Danny Wilcox Frazier focuses his work on marginalized communities across the United States. Frazier has photographed people struggling to survive the economic shift that has devastated rural communities throughout America. His work acknowledges isolation and neglect, while also celebrating perseverance and strength.
In 2015, the nations of the world agreed to achieve the Sustainable Development Goals and move humankind toward prosperity, social inclusion, and environmental sustainability. Can United Nations goals actually make a difference? The evidence is powerful and encouraging. To illustrate the progress that has been made, the visual storytellers of VII Agency, with support from the Blue Chip Foundation, have documented the Millennium Villages, a ten-year project created by economist Jeffery Sachs in ten African countries, which worked toward eliminating extreme poverty by focusing on its root causes.
VII photographed and filmed local participants in a variety of experiences—challenges endemic to the area and success stories of obstacles overcome—in Ethiopia, Ghana, Rwanda and Senegal. The goal is to show the progress that hundreds of thousands of people have made and to demonstrate to the world that ending extreme poverty is possible. These experiences can help guide the greater efforts of development organizations, governments, and the public at large.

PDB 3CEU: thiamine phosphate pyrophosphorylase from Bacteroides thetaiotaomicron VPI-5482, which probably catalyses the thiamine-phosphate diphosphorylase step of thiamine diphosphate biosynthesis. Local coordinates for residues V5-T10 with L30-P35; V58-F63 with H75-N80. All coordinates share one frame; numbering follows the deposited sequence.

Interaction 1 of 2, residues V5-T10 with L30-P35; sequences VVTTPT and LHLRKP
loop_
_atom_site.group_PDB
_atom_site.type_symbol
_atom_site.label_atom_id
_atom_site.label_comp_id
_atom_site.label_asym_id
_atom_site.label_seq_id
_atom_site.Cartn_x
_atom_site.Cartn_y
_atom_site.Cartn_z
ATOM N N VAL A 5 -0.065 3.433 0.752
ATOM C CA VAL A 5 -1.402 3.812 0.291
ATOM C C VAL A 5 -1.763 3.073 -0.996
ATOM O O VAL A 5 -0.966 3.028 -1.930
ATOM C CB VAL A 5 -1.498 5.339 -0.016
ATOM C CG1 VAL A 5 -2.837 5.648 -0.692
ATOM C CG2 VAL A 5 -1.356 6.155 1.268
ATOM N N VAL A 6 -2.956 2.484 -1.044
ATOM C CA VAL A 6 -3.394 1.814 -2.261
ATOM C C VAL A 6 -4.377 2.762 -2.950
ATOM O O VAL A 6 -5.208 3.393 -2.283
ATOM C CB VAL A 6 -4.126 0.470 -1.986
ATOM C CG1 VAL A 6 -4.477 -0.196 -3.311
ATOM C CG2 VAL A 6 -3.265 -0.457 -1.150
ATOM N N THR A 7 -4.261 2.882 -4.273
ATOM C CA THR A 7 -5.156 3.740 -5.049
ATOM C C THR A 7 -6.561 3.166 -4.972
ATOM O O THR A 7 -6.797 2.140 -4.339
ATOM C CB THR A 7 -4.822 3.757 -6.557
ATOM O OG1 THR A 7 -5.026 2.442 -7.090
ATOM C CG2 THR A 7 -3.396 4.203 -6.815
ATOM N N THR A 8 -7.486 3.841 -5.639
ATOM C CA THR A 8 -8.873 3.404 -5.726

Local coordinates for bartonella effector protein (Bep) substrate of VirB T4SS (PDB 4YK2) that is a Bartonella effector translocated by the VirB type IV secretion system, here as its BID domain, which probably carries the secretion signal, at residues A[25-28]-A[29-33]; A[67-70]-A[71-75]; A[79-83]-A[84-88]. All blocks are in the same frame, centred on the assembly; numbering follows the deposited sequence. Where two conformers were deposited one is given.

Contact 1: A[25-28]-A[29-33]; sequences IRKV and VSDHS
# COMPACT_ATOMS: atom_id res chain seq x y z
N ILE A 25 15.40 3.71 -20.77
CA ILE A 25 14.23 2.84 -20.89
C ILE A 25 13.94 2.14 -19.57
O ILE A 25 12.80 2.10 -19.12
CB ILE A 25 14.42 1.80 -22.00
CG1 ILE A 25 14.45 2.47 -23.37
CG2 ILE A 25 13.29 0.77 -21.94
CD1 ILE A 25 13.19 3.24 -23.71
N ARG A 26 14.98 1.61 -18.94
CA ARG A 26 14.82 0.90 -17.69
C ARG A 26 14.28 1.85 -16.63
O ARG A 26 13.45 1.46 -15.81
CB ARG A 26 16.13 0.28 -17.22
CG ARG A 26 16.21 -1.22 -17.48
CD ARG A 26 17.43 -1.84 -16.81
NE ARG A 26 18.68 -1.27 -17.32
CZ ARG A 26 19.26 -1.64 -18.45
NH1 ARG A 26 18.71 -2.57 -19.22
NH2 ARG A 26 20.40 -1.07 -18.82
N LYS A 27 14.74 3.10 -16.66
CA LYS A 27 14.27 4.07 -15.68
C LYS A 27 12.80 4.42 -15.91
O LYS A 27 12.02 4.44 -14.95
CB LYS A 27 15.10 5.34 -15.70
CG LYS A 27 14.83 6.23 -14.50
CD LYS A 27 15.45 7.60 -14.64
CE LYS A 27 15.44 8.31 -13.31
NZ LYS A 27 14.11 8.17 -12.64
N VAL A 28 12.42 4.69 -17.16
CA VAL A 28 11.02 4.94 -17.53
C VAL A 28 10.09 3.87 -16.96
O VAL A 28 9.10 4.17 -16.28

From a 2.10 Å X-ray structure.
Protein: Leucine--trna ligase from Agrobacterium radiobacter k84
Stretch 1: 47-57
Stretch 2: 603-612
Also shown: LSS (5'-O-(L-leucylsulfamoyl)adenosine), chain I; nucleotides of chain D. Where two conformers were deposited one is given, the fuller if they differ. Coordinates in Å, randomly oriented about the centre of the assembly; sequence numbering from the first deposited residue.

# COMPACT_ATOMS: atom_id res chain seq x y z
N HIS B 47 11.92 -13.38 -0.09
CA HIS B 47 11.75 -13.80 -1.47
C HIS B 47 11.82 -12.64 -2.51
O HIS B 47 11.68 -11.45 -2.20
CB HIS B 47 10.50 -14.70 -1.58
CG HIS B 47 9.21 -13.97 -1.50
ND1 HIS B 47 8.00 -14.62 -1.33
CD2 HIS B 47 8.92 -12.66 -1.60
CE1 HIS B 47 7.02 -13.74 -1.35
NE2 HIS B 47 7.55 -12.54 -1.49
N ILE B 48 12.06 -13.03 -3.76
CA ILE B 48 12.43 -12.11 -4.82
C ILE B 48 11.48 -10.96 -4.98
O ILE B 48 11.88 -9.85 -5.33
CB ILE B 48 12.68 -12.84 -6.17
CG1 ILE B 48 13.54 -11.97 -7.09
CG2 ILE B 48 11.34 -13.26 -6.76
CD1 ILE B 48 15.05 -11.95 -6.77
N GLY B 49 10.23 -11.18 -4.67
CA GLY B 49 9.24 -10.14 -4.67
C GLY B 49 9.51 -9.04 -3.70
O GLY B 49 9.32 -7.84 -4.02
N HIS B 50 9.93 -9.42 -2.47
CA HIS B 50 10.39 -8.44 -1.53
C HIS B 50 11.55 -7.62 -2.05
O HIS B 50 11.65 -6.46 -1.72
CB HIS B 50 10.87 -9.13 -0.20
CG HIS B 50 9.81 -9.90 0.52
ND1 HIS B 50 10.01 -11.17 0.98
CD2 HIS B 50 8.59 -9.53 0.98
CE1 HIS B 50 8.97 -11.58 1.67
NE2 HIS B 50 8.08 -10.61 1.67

As the world embarks on achieving the Sustainable Development Goals, we have a responsibility to learn from what we have done in the past and to move toward making a sustainable future for all.
Ron Haviv is an Emmy nominated and award-winning photojournalist, film director, and co-founder of the photo agency VII, dedicated to documenting conflict and raising about human rights issues around the globe.
Haviv has produced an unflinching record of the injustices of war and his photography has had singular impact. His work in the Balkans, which spanned over a decade of conflict, was used as evidence to indict and convict war criminals at the international tribunal in The Hague. President George H.W. Bush cited Haviv’s chilling photographs documenting paramilitary violence in Panama as one of the reasons for the 1989 American intervention.
His first photography book, “Blood and Honey: A Balkan War Journal”, was called “One of the best nonfiction books of the year,” by The Los Angeles Times and “A chilling but vastly important record of a people’s suffering,” by Newsweek. His other monographs are “Afghanistan: The Road to Kabul”, “Haiti: 12 January 2010” and “The Lost Rolls” described by The Washington Post as “ The magical photos recovered from over 200 lost rolls of film… An odd family photo album in which the kin are the people and places that have defined global politics and culture in the past quarter century.” As a result Haviv created the national public archive, “Lost Rolls America”, preserving memories and images from previously undeveloped rolls of exposed film from the American public.
Haviv co-created and managed multi-platform projects for Doctors Without Borders’ “DR Congo: The Forgotten War” and “Starved for Attention”, UNICEF’s “Child Alert for Darfur and Sri Lanka” and the International Committee of the Red Cross’s “World at War”.